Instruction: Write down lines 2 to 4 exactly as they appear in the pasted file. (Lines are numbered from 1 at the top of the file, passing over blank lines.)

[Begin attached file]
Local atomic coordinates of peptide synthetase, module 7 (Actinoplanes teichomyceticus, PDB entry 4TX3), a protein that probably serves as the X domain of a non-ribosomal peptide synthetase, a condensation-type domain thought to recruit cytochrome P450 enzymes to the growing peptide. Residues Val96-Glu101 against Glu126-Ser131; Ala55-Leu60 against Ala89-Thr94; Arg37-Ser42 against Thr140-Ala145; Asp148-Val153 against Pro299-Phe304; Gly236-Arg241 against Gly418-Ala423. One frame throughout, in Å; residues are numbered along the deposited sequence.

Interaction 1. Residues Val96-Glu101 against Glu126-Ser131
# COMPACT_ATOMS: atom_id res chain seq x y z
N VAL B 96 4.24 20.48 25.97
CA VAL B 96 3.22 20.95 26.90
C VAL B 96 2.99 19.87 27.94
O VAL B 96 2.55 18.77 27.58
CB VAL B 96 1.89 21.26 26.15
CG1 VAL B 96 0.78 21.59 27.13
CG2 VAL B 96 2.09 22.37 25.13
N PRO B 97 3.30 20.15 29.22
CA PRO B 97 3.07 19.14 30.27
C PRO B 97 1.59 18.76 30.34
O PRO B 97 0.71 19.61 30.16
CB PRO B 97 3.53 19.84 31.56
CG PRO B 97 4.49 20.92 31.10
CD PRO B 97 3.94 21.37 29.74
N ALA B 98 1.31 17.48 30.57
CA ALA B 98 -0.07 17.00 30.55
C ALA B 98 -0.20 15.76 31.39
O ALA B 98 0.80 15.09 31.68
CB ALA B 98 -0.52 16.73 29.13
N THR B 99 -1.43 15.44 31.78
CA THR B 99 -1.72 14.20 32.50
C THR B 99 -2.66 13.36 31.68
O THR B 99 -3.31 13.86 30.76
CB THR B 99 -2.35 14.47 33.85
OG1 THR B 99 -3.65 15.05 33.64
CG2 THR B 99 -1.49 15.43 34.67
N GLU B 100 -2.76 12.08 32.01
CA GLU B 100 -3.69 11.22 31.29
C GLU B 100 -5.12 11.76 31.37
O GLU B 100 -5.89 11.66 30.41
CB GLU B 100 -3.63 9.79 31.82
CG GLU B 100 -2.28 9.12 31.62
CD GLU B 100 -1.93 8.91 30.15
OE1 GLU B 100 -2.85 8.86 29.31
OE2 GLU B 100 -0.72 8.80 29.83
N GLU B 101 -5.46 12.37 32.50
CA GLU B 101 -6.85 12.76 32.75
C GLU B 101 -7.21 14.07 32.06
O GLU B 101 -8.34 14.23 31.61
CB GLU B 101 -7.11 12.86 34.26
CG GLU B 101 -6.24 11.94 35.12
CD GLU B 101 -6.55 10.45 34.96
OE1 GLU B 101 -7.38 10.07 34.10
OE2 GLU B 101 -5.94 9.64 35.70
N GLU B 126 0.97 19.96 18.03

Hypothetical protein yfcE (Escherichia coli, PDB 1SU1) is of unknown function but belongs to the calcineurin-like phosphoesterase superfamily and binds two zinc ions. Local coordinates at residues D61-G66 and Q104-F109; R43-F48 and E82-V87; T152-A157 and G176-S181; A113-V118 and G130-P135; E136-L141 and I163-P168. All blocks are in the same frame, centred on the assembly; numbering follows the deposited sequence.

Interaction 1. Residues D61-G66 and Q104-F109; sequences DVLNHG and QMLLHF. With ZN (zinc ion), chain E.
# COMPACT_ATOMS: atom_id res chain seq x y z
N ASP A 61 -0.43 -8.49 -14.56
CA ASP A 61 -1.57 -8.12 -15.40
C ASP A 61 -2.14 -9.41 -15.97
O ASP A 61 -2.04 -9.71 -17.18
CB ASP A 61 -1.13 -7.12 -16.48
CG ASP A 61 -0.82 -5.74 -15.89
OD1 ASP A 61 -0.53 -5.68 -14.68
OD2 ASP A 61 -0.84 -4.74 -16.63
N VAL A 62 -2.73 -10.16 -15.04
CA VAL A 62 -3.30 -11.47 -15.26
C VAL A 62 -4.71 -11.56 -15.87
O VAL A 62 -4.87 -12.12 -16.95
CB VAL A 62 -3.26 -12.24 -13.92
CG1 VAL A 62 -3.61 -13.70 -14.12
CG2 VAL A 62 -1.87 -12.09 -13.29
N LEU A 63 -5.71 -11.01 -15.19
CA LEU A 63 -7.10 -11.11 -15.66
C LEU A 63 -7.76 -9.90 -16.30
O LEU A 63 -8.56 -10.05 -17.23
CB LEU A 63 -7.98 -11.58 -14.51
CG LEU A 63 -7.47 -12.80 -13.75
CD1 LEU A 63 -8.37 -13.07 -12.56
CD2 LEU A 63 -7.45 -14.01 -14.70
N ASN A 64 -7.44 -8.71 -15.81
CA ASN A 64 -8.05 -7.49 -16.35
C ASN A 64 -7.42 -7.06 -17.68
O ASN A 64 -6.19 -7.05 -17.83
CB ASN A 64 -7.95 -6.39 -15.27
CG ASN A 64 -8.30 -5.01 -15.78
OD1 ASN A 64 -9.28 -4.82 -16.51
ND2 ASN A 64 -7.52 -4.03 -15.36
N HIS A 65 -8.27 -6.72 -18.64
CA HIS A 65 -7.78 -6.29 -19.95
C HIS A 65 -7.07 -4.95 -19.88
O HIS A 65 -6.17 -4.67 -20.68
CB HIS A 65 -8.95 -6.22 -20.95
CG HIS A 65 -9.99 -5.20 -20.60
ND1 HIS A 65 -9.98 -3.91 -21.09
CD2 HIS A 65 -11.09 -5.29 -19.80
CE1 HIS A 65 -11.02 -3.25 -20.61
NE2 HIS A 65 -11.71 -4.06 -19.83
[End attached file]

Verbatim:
Interaction 1. Residues Val96-Glu101 against Glu126-Ser131
# COMPACT_ATOMS: atom_id res chain seq x y z
N VAL B 96 4.24 20.48 25.97